The Tropical Conservation Internship Program works with local partner institutions to provide students an opportunity to develop research and professional skills and get hands-on training. This collaborative initiative supports student development and the advancement of tropical research and conservation.
Internships are offered on a semester basis. This opportunity is made possible by the generous support from the Fernandez Pave The Way Foundation.
Learn more about some of our past interns and how this program has impacted them:
As part of the Spring 2018 Internship cohort, Briana worked at Zoo Miami tracking the movements of gopher tortoises throughout the pine rocklands surrounding the Zoo using a handheld radio receiver, antenna system and a GPS. Through the completion of her research project, Brianna learned about Geographical Information Systems (GIS) and using two different kinds of software to keep record of GPS points. Today, Brianna is a junior undergraduate student at Florida International University and recently returned from the 40th annual Gopher Tortoise Council Conference where she presented a poster based on her research through the Tropical Conservation Internship Program.
Jessica was an intern at the Rare Species Conservatory Foundation in Spring 2017. During her internship, she worked on a project that aimed to create a scoring system to rate the fitness of individual Mountain Bongo Antelope — an endangered flagship species native to the high mountain forests of Kenya — to be repatriated to its native ecosystem. In her time as an intern, she gained hands-on experience in animal husbandry and creating research proposals and presentations. Today, Jessica works full-time at FIU as a Communications and Outreach Coordinator and was recently accepted into FIU’s Earth Systems Science PhD program where she’ll be researching environmental policy.
As a Tropical Conservation Intern in the Spring of 2017, Adrian examined seed consumption by gopher tortoises in the globally imperiled pine rockland ecosystem surrounding Zoo Miami. Through his study, he discovered that most of the tortoise seed diet was comprised of native species, including the seeds from the only known host plant for two federally endangered butterflies. Today, Adrian is a senior undergraduate student at Florida International University and is in the process of applying to graduate programs where he aims to further develop the research he began at Zoo Miami’s Conservation and Research Department through the Tropical Conservation Internship Program.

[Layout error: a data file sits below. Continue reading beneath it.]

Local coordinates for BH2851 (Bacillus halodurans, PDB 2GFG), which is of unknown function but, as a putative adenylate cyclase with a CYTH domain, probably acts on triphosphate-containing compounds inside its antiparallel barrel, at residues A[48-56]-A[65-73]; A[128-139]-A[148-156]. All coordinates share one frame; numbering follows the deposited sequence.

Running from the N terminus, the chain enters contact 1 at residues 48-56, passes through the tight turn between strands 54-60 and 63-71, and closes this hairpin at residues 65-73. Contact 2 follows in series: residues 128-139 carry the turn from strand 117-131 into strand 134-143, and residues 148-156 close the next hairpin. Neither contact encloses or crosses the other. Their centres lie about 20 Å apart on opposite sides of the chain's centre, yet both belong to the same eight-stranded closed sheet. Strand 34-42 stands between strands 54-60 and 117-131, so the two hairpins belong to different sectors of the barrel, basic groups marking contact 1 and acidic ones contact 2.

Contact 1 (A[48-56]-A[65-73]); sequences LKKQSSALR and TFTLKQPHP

Daniela began her internship with Fairchild Tropical Botanic Garden in Spring 2018. During this experience she worked on the Garden's "The Million Orchid Project", which aims to restore native orchids to South Florida's urban landscapes. Daniela had the opportunity to work in the micropropagation laboratory and to take on science education roles, such as participating in STEMlab and the Discovery Program. Working at Fairchild provided Daniela with more direction regarding her path to finding a career. According to Daniela, “Nothing can prepare you better than experience, and that is exactly how I feel about my internship.”
“I can say without an ounce of hesitation that my experience as a Tropical Conservation Intern offered me the experience and opened the doors needed for me to get where I am today.” Jessica Rodriguez, Spring 2017 Intern